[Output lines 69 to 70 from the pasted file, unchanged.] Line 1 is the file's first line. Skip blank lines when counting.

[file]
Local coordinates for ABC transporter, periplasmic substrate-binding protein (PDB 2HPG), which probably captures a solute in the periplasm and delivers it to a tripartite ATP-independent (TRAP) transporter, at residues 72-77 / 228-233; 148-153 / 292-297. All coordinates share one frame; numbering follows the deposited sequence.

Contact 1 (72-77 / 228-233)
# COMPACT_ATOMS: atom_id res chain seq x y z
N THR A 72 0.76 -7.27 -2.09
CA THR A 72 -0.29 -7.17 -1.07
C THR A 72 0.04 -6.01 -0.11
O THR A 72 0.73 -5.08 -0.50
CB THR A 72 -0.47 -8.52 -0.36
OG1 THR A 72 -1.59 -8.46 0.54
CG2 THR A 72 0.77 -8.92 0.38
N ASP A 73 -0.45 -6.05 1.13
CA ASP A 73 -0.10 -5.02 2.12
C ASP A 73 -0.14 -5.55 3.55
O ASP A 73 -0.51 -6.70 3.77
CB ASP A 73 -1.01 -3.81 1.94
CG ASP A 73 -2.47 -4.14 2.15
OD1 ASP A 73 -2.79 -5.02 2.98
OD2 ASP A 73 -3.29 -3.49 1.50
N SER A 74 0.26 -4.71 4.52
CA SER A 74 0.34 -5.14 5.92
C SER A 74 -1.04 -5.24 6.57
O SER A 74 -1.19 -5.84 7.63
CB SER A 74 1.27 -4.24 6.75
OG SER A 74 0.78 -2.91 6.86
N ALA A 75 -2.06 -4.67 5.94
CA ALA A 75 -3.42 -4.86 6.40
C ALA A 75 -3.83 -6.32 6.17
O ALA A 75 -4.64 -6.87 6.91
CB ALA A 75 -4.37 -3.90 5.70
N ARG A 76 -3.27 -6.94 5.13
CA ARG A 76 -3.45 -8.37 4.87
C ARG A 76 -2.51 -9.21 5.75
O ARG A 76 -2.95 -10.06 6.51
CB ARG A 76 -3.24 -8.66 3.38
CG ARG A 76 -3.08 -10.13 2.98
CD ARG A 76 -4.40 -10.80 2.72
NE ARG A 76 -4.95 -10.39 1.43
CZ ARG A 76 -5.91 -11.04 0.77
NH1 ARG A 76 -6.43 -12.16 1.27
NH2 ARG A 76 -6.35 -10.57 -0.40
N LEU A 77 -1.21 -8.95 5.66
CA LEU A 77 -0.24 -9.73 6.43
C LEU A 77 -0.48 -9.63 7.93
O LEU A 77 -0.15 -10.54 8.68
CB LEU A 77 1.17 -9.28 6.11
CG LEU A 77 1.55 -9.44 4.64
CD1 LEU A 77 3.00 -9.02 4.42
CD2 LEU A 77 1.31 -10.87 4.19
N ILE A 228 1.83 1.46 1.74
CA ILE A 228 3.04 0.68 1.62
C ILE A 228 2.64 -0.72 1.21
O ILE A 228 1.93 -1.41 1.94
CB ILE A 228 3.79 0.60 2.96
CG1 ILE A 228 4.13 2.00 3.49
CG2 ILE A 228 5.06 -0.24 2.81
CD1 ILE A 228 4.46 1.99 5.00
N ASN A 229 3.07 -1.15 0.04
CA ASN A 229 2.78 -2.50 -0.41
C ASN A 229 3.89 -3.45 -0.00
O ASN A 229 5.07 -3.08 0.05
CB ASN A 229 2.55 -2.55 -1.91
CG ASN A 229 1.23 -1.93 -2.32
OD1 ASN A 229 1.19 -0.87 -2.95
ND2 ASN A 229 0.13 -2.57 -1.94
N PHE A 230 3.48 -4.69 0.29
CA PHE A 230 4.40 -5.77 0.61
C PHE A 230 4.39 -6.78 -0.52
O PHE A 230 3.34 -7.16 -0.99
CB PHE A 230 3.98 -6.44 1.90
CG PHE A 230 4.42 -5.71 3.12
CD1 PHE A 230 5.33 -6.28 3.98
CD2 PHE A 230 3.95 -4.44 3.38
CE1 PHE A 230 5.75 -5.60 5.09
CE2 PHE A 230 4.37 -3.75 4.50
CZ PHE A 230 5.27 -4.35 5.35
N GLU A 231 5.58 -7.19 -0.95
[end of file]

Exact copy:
CB PHE A 230 3.98 -6.44 1.90
CG PHE A 230 4.42 -5.71 3.12